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How do I repair corrupt system file

Last response: in Windows XP
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August 31, 2002 10:23:47 AM

on boot I get message that '\windows\system32\config\system' is corrupt or missing and to use r (repair) option from the XP Pro Cd. But when I go to change dir to windows, access is denied. I tried "expand" but access still denied. What can i do repair file and how can i logon with Admin privileges
Thanks in advance
Leigh
August 31, 2002 3:22:47 PM

I believe you have to boot from your WinXP CD. Now, <b>DO NOT</b> choose <b><font color=red>repair</b></font color=red> by using <b>Recovery console</b> on its <b><font color=blue>Welcome to Setup Screen</b></font color=blue>, press <b>ENTER</b> (which starts the Windows Setup program) instead. After you accept its license agreement, Windows searches your system for existing Windows installation. When you reach the screen that lists your current system, select it from the list and press <b><i><font color=red>R</b></i></font color=red> to start repair process.

:smile: Good or Bad have no meaning at all, depends on what your point of view is.
September 1, 2002 3:32:19 AM

I got that...
when I booted from the cd I tried to skip the recovery console and go to repair the installation, except it didn't recognise my installation of windows, so I couldn't repair it. I ended having to go into the recovery console. when you enter the console, it shows a list of windows installations ("1. c:\windows" is probably the only one listed, unless you have more than one installed), and you type "1" and Enter. If the system file is trully corrupted then it won't even prompt you for the admin password. In order for me to keep my files intact and boot up windows, I had to manipulate the files in the \windows\system32\config directory. If you look at these two files in this folder:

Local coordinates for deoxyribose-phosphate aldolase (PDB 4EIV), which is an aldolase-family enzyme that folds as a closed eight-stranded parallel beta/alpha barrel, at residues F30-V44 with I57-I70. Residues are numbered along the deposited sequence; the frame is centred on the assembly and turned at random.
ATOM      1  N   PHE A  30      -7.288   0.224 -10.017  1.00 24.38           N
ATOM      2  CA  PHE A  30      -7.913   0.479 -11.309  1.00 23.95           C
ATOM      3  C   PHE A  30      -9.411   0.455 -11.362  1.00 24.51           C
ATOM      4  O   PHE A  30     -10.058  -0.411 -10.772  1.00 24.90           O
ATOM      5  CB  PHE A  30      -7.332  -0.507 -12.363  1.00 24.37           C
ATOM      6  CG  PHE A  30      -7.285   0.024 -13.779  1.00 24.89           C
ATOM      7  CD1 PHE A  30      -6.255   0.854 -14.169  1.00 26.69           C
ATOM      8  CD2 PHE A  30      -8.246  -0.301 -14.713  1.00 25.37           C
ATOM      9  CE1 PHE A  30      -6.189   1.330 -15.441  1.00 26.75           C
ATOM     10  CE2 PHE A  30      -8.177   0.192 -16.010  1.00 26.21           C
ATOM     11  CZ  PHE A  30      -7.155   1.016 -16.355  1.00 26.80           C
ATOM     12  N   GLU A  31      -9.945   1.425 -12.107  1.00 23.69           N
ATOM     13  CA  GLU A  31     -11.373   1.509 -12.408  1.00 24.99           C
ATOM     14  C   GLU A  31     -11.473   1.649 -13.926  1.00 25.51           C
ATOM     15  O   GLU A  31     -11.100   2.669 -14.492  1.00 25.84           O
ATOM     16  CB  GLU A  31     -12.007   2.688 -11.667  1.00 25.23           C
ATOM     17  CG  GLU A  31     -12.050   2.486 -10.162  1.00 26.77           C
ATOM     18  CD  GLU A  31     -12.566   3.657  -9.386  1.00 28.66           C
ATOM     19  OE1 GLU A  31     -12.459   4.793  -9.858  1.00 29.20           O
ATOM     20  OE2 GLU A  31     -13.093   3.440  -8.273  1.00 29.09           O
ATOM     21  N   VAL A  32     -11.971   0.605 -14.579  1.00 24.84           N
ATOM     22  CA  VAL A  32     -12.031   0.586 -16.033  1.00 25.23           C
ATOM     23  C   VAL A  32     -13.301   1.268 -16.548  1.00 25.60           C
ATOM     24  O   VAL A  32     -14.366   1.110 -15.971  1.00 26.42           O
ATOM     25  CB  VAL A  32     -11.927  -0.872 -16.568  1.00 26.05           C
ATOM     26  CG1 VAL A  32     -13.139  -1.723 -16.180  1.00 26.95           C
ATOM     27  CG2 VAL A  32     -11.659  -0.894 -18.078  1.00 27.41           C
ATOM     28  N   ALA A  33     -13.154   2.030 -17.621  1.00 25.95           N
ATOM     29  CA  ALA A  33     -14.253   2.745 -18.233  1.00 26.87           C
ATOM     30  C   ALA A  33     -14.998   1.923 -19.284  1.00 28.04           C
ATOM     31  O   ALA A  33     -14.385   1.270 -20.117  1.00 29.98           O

system
system.sav

the "system" file is the windows configuration for your current windows. The "system.sav" file is the original configuration, as if you never set up anything on the computer (I think it is the file used for OEMs when the company ships you the computer with windows and all the software preloaded, but the user is allowed to set their admin password and set up windows). anyway, I just renamed "system" to "system.bak" (windows later deleted it), and then renamed "system.sav" to "system". I also had to retain "system.sav", for windows wouldn't boot with that missing. thus, there were two identical files: system, and system.sav

windows booted fine, except I had to go through the setup process again, but all my documents, files, and programs were still there
!